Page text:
Six defendants indicted for fraud that included targeting elderly citizens

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10 mins read
Parkinson's disease patient, Arthritis hand and knee pain or mental health care concept with geriatric doctor consulting examining elderly senior aged adult in medical exam clinic or hospital

ATLANTA – Vikas Mehta, Walter Valdivia, Pradip Parikh, Jaime Salas, Alpesh Patel, and Darash Shah have been indicted for wire fraud conspiracy, wire fraud, money laundering conspiracy, and money laundering.

“This case involves an alleged scheme to defraud victims — many of whom are elderly — out of their hard-earned savings,” said U.S. Attorney Kurt R. Erskine.  “It is a particularly egregious type of fraud that is becoming an all-too-common occurrence. It involves dishonest individuals around the world, including in the United States, scaring good people with lies and then cheating them out of their money.”

“These indictments send a solid message that my office will continue to pursue perpetrators of these vicious Social Security-related imposter scams designed to target and harm vulnerable people, including the elderly,” said Gail S. Ennis, Inspector General for the Social Security Administration. “I thank the Transnational Elder Fraud Strike Force, Federal Bureau of Investigation, U.S. Secret Service, Department of Homeland Security, and the Treasury Inspector General for Tax Administration criminal investigators for their significant efforts; additionally, I thank the many law enforcement agencies for their substantial contributions to this major investigation and the U.S. Attorney’s Office for prosecuting this case.”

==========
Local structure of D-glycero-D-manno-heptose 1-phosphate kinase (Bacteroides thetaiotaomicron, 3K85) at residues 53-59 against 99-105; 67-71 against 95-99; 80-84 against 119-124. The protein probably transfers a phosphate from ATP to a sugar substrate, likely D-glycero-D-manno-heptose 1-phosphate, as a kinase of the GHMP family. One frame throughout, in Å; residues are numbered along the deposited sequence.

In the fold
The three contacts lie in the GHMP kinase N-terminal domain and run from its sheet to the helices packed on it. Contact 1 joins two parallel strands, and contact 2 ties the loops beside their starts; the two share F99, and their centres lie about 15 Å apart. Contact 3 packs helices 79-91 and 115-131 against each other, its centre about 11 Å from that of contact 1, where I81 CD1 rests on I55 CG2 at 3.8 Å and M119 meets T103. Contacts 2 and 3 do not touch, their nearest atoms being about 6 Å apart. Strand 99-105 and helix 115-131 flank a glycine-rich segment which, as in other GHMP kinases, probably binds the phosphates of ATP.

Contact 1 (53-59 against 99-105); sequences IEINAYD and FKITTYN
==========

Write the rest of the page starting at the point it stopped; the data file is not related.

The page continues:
According to U.S. Attorney Erskine, the charges and other information presented in court: The defendants allegedly participated in a conspiracy to defraud victims in the United States, many of whom are elderly. The conspiracy began with either robocall recordings purporting to be from a government agency or with emails purporting to be from legitimate companies. The robocall recordings and email messages provided callback numbers. When individuals called those numbers, they were connected to alleged scammers — some of whom were located in India. During these telephone calls, the scammer pretended either to work for the United States government or to represent a company.

When the scammer pretended to work for a government agency, the scammer would tell the victim that they were in some type of trouble. Oftentimes, they pretended to be a Social Security Administration employee, claiming that the victim’s Social Security Number was compromised in some way.  The scammer would then tell the victim that they needed to pay money immediately, or, if they did not, they would be arrested. The scammer sometimes used actual Social Security Administration employees’ names to appear legitimate.

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In those instances when the scammer claimed to work for a legitimate company, they reported that the victim was entitled to a company refund. The scammer often convinced the victim to download computer software that, unbeknownst to the victim, allowed the scammer to remotely access the computer. From there, the scammer manipulated the victim’s bank accounts to make it appear that, when attempting to refund the victim his or her money, the scammer “accidentally” refunded too much, and thus, the victim now owed a “debt” to the company. If the victim did not pay back this perceived debt, they would face certain consequences.

Once the scammer on the telephone scared the victims, the scammer would instruct the victim on how to pay money. Sometimes the scammer directed the victim to withdraw cash, package the cash in shipping boxes, and deliver the package as instructed. Other times, the individual on the phone would tell the victim to obtain gift cards and provide the redemption code on the back of the card. Oftentimes, the individual on the phone would tell the victim to wire money to a particular bank account; withdraw their money for cashier’s checks made payable to a specific company; or deposit cash directly into a specific company’s bank account.